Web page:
May 12, 2011 at 3:20 pm |
    • Platypus

      FireBrand: “No one can disprove the existence of God”

      Platypus: No one can prove its existence as well…

      May 21, 2011 at 12:11 am |
  5. Harry Ball

    It's just human arrogance. The belief that we are sooooo frickin' important that we can't just die like every other animal on the planet.

    May 12, 2011 at 3:08 pm |
    • TTommy

      I'm with ya buddy. Religious believers are playing the odds. They know the things they are being asked to believe in are preposterous (talking snakes, parting of the seas, rising from the dead, etc,), but just in case, they say they are buying into it. It doesn't help those fantasies about an invisible friend in the sky and a devil with a pitchfork have been drummed into them since they first comprehend words.

      May 12, 2011 at 3:15 pm |
    • CD6910

      If you're just another animal let's put a collar and leash on you, stick a hook in your mouth, shoot you, etc without consequence. Oh, all of a sudden we're not just animals anymore, right? Sorry bro – we're more than animal, we have a soul that ponders it's existence.

      May 12, 2011 at 3:18 pm |
    • Artist

      Somebody is k ink y

      May 12, 2011 at 3:20 pm |
    • CD6910

      Must be you "Artist" – he who smelt it, dealt it.

      May 12, 2011 at 3:23 pm |
    • Harry Ball

      "we have a soul that ponders it's existence."

      No, that would be our brains. Unless you're one of those people who believes our hearts have the ability to love people as well as pump blood.

      May 12, 2011 at 3:27 pm |
  6. Ed Watkins

    C.S. Lewis, also of Oxford, wrote in similiar fashion about the human nature with his logical theological result. This did not make him personally popular with Oxford academia of the day but Professor's Trigg's studies are such they will probably keep him in good graces.

    May 12, 2011 at 3:07 pm |
  7. Ed

    Thsi may have already been said all of the posts, but prehaps our nature to believe in God is gods way of trying to reach us and get us to believe without being forceful about it.

    May 12, 2011 at 3:06 pm |
    • WWJD

      Are you ED the talking horse?

      May 12, 2011 at 3:28 pm |
    • GG

      Perhaps you are a moron.

      May 12, 2011 at 6:31 pm |
    • Platypus

      Ed: “Perhaps our nature to believe in God is god’s way of trying to reach us.”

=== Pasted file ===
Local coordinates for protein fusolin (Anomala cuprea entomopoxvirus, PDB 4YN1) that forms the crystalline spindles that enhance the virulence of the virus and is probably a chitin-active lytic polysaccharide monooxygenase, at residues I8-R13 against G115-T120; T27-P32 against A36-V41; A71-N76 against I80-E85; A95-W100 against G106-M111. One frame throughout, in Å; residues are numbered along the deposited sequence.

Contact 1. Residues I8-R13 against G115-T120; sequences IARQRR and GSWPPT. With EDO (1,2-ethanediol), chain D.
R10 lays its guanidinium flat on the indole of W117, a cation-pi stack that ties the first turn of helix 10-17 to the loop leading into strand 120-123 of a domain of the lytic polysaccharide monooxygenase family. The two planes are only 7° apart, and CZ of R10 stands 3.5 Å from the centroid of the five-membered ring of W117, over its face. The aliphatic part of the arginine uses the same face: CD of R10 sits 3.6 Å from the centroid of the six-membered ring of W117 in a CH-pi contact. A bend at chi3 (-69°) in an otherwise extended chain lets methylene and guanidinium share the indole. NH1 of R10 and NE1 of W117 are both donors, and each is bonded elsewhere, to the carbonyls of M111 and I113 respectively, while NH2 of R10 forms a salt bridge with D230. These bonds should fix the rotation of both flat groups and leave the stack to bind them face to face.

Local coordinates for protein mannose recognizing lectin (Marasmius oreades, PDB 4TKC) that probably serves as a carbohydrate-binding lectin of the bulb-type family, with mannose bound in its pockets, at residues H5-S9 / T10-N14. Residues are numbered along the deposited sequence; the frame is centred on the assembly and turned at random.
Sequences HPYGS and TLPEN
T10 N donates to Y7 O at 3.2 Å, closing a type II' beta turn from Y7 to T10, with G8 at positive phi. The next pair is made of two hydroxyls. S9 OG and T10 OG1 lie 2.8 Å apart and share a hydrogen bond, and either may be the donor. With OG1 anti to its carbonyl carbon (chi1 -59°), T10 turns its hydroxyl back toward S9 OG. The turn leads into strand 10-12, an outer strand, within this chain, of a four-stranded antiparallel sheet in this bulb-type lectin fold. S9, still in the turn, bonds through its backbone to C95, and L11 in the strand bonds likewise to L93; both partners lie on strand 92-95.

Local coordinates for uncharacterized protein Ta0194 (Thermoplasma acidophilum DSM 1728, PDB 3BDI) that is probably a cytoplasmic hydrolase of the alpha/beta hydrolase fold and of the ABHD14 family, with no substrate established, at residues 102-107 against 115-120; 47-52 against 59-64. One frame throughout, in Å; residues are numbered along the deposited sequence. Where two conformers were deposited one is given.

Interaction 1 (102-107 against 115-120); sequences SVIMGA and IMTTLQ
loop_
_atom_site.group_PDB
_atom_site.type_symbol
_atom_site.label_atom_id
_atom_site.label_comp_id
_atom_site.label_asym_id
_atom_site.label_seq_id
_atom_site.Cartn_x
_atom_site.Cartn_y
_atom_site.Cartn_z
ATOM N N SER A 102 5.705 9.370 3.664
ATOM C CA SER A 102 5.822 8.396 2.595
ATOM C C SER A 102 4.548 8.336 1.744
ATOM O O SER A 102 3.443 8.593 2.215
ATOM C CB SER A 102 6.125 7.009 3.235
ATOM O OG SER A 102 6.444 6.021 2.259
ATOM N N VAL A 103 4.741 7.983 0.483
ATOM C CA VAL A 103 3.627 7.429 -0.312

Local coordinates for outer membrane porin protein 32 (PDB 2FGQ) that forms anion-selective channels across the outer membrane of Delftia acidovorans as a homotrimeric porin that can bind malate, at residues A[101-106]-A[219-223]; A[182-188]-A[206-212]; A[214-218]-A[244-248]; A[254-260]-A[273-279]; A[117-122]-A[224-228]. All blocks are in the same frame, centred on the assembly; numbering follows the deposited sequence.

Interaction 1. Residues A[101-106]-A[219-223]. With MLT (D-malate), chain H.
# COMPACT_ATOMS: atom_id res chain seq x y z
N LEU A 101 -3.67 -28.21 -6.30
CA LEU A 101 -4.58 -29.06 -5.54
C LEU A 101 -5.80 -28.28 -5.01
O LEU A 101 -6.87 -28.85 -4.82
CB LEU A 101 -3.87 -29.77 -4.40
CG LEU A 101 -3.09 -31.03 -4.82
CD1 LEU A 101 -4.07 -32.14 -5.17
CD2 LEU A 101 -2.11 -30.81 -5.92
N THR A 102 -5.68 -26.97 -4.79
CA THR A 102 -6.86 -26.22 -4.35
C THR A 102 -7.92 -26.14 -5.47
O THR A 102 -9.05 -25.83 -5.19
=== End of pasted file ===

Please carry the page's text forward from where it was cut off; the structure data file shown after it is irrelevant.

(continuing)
Trying to reach us? Are you out of your mind? Ridiculogius! God knows everything!

      May 21, 2011 at 12:22 am |
  8. citizenUSA

    I don't think there is any human nature involved in religious belief. As children we are trained to believe so sometimes you become an adult with that belief. I think it is human nature to be curious about our existance. I think that if you believe there is a god you get those warm fuzzies from believing that so it comforts you and you continue your belief. Some people just conceed that god is the most plausible answer for our existance so they go along with it. It's human nature to believe that anything is possible.

    May 12, 2011 at 3:06 pm |
  9. Marco

    I will continue to swindle people who believe because people who believe are very easy targets.

    May 12, 2011 at 3:05 pm |
    • WWJD

      'Any preacher with more than two suits is nothing but a hustler." Lenny Bruce

      May 12, 2011 at 3:14 pm |
    • CD6910

      Lenny Bruce – yeah, that's my mentor and where I get my sage wisdom. A drunk, foul-mouthed comic. Go with that – you wear it well.

      May 12, 2011 at 3:19 pm |
  10. GG

    "Children in particular found it very easy to think in religious ways," such as believing in God's omniscience, said Trigg.

    So what?

    Children also find it easy to believe in Santa Clause. Because they don't know better and are impressionable. Because they are lied to by adults who "know better".

    May 12, 2011 at 3:04 pm |
  11. Karin

    Eating candy every day when we need the energy certainly isn't the right thing to do. Yet, our brain craves candy because it has learned of the rush of energy our bodies receive after eating candy/sweets. Still doesn't make it right. Because the minds of men in mid-evil times required a god and/or gods to explain the world around them it doesn't make it right for men and women today to seek a god and/or gods to explain the world around them. As we have grown considerably intellectually since the dark ages. Today we find a huge group of individuals whom cast away hard facts for a faith based belief system making it almost impossible to continue our intellectual growth collectively. Why is truly the question one must ask!

    May 12, 2011 at 3:04 pm |
  12. Marco

    "only the good die young, only evil seems to live forever"

    May 12, 2011 at 3:03 pm |
  13. Marco

    Religion did not come naturally for me. Religion did not enter my life until my early 20's as a topic of conversation. I was confused....you mean there are people who believe in a spiritual being that created earth and man? I remember thinking, OMG How stupid!. Before that, religion was just a vocabulary word along with catholic, christian, etc. Did know about jesus, but you coulda told me he was jewish and I woulda believed ya. You coulda told me the star of david was catholic symbol, and I woulda believed ya. I didn't care. All I know is that religion has made me an extremely wealthy man because I take advantage of the akhem..belief's of the nimrods. I look forward to an ever increasing population of athiests as they are growing with every generation. Just research yourself and look at the percentage jump of athiests during the baby boomer era till today. And as every passing generation becomes more and more educated (not sure if you can call it an education in America) religion will slowly be eliminated within 20 generations.